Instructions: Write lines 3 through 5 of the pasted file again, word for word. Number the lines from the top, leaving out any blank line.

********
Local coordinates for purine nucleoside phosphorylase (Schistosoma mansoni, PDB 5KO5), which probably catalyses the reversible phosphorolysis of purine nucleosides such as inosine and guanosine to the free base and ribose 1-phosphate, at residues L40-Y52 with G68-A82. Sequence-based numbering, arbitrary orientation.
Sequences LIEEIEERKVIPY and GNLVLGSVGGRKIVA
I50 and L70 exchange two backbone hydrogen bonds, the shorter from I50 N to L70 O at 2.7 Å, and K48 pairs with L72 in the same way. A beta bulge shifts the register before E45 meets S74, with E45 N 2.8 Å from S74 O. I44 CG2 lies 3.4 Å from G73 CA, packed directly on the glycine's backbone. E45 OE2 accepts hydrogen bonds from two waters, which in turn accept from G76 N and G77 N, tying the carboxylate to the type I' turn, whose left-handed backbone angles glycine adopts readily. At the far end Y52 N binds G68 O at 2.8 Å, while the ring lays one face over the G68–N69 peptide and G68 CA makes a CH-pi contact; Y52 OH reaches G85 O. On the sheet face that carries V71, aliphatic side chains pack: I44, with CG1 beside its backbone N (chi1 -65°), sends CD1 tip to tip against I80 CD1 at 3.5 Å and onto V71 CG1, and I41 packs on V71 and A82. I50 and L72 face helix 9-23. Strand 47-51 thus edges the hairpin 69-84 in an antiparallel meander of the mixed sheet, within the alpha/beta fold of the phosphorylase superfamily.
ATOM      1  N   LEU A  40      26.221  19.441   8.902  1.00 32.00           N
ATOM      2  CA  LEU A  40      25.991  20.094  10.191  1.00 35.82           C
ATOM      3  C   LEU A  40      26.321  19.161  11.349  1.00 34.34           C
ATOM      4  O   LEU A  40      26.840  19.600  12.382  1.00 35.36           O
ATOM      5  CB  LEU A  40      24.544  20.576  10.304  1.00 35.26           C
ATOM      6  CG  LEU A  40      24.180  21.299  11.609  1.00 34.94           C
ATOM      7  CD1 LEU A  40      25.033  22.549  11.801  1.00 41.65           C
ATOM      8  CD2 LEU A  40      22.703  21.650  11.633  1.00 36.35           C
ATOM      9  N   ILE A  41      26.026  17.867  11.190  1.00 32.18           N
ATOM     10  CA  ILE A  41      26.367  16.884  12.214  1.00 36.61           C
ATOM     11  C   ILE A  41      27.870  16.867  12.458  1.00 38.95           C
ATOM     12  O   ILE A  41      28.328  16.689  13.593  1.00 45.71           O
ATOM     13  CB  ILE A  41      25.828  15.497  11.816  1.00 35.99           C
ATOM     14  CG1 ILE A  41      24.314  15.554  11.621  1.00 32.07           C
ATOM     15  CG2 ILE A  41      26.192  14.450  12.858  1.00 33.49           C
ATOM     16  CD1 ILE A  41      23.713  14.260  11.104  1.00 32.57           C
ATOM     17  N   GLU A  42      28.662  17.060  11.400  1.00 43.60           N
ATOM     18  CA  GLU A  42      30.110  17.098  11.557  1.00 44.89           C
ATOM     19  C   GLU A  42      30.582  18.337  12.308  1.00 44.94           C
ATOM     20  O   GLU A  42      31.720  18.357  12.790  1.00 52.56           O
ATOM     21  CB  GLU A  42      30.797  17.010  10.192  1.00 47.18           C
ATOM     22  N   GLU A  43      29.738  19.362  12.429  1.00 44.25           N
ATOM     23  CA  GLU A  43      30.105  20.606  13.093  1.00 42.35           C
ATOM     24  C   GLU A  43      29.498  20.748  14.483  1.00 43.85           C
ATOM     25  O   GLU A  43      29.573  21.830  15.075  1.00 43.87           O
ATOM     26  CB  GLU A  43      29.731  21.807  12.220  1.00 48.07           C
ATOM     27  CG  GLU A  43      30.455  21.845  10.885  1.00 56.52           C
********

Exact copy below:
I50 and L70 exchange two backbone hydrogen bonds, the shorter from I50 N to L70 O at 2.7 Å, and K48 pairs with L72 in the same way. A beta bulge shifts the register before E45 meets S74, with E45 N 2.8 Å from S74 O. I44 CG2 lies 3.4 Å from G73 CA, packed directly on the glycine's backbone. E45 OE2 accepts hydrogen bonds from two waters, which in turn accept from G76 N and G77 N, tying the carboxylate to the type I' turn, whose left-handed backbone angles glycine adopts readily. At the far end Y52 N binds G68 O at 2.8 Å, while the ring lays one face over the G68–N69 peptide and G68 CA makes a CH-pi contact; Y52 OH reaches G85 O. On the sheet face that carries V71, aliphatic side chains pack: I44, with CG1 beside its backbone N (chi1 -65°), sends CD1 tip to tip against I80 CD1 at 3.5 Å and onto V71 CG1, and I41 packs on V71 and A82. I50 and L72 face helix 9-23. Strand 47-51 thus edges the hairpin 69-84 in an antiparallel meander of the mixed sheet, within the alpha/beta fold of the phosphorylase superfamily.
ATOM      1  N   LEU A  40      26.221  19.441   8.902  1.00 32.00           N
ATOM      2  CA  LEU A  40      25.991  20.094  10.191  1.00 35.82           C